Tupperware’s decline was a sharp reversal from the first quarter when it beat its forecast and raised its full year outlook. In the second quarter, recent challenges in Indonesia, a large market for them, seemed to worsen, offsetting continued strong performances in China and Brazil. Emerging markets (69 percent of total sales) continue to perform well overall, up 6 percent in local currency sales and accounting for more than all of the growth since developed markets declined 7 percent. Along with the second-quarter release, the company announced significant restructuring initiatives, most notably the shuttering of its flagging BeautiControl business in the U.S. and efforts to improve profitability in Europe, where margins have come under pressure over the past several years. Europe used to be the most profitable among its durables businesses but has fallen behind.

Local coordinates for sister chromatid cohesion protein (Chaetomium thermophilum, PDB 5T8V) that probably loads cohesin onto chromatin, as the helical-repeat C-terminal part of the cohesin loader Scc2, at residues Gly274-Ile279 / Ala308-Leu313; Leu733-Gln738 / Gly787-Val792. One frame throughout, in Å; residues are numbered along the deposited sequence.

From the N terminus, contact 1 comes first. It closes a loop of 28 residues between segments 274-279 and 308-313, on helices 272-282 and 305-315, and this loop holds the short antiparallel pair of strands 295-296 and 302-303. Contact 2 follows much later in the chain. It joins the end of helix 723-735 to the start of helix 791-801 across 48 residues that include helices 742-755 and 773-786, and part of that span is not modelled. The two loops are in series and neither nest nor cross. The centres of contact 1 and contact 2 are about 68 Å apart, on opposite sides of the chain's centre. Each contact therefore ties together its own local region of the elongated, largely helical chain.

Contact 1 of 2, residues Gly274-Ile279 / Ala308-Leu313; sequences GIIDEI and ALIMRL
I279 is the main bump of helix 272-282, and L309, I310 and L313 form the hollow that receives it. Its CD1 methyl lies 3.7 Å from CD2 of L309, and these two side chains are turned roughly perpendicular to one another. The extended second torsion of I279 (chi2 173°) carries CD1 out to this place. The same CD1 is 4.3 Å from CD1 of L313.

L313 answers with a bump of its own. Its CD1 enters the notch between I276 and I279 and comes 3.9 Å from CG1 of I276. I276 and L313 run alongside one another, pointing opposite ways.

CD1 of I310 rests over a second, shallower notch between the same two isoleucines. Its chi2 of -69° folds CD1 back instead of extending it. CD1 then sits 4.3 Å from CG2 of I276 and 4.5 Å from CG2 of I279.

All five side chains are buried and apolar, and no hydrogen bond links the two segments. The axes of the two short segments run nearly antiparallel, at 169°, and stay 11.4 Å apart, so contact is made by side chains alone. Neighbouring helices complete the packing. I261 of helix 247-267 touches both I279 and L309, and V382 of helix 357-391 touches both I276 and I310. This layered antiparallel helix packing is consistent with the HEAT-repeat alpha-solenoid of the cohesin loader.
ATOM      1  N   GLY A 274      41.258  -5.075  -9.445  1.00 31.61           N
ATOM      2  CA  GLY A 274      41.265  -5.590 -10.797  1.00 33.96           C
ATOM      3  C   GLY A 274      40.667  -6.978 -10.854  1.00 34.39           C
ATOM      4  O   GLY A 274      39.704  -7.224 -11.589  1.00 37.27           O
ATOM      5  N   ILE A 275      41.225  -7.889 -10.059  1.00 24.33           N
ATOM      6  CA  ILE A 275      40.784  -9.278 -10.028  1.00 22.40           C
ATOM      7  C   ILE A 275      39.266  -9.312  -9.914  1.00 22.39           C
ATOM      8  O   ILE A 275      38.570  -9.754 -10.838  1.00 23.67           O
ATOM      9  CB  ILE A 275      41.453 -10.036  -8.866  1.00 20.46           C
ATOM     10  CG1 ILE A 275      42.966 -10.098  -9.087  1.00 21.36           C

Once again Avon stock declined double digits following its second-quarter report. Organic growth decelerated to -4 percent from -1 percent in the first quarter and 0 percent in the fourth quarter. While management reiterated its fiscal year outlook for positive organic sales growth, 100-140 basis points of adjusted operating margin expansion and a return to slightly positive free cash flow, with the soft second-quarter results, management indicated full-year results would come in at the low end of expectations. Concurrently with the release, the company indicated that CEO Sheri McCoy would step down early next year and a search for a replacement is underway. With the company in the middle of executing a multi-year transformation plan following years of fundamental deterioration, an extended period of time at this point with a lame duck CEO does not inspire confidence, which is reflected in the stock price declining an additional 17 percent in the weeks following the 11 percent decline on reporting day.